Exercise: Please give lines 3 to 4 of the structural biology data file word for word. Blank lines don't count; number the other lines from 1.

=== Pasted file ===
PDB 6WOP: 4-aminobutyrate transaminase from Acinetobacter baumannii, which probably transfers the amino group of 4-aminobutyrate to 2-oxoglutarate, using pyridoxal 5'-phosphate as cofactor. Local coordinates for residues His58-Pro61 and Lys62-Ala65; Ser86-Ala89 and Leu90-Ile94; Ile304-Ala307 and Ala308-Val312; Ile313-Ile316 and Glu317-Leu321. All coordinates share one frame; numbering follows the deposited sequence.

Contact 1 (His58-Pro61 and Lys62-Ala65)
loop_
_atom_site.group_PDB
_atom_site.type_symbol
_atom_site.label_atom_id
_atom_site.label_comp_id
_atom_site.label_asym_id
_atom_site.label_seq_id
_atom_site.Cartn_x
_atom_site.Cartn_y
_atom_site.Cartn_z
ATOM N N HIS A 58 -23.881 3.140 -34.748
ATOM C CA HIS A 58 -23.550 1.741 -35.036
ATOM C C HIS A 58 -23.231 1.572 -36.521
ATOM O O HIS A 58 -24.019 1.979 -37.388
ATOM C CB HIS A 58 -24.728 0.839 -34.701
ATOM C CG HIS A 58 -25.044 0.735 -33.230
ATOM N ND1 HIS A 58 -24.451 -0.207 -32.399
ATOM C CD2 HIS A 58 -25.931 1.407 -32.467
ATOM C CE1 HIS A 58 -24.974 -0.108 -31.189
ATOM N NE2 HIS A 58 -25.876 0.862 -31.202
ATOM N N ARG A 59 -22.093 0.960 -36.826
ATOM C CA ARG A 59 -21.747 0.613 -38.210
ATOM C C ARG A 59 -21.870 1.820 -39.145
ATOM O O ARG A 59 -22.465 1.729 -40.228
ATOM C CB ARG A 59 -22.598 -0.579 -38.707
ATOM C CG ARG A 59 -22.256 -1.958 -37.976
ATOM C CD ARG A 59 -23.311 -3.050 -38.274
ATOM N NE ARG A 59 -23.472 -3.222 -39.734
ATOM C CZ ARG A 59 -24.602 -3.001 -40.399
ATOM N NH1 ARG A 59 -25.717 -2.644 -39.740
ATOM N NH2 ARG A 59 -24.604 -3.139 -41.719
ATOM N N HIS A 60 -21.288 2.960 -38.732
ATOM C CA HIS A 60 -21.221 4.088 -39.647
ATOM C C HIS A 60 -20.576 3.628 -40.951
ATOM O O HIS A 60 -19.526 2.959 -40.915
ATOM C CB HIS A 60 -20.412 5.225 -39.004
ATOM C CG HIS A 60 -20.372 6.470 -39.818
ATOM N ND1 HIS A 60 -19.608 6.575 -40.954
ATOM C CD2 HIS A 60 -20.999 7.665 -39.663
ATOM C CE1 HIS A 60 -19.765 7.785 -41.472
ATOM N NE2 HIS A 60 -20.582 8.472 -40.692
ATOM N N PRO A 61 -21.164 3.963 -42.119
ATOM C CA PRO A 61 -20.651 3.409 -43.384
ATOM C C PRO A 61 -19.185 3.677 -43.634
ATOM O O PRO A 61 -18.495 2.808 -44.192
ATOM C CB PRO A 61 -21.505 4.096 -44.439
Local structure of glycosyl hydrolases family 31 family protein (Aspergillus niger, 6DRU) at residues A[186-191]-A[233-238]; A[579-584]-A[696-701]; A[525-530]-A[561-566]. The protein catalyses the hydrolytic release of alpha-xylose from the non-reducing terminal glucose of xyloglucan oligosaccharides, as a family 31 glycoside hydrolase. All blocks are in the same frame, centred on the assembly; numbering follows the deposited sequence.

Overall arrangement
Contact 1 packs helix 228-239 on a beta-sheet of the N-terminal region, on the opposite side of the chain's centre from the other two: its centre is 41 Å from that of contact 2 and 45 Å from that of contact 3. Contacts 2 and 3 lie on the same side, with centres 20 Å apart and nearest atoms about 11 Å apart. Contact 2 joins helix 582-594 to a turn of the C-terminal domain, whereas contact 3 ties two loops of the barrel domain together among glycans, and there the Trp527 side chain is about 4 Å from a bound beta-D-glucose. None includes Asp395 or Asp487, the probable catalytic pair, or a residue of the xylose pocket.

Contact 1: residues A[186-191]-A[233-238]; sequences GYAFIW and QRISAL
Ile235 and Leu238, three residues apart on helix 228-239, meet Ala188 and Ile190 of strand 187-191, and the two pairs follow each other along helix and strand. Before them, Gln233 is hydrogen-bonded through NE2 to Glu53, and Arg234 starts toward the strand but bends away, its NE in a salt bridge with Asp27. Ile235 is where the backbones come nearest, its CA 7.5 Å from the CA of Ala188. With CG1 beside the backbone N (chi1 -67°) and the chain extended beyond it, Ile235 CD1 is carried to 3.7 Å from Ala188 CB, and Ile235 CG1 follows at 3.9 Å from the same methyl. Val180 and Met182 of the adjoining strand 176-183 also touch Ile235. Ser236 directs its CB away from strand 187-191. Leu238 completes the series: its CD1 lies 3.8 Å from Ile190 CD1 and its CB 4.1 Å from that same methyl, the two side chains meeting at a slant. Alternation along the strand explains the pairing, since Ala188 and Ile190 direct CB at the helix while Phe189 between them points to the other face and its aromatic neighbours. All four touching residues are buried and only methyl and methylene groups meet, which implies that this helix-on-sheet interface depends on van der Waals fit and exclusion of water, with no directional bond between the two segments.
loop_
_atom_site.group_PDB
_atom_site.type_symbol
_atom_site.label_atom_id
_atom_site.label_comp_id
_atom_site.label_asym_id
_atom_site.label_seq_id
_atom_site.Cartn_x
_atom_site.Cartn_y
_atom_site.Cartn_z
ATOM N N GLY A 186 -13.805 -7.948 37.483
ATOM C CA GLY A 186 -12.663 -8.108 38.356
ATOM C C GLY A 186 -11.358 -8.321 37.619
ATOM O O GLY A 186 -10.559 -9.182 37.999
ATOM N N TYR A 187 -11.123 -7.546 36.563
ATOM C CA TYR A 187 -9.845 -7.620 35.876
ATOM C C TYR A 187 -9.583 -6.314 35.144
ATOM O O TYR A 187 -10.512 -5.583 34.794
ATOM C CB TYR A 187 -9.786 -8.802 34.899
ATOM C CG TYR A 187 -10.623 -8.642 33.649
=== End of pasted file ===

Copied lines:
loop_
_atom_site.group_PDB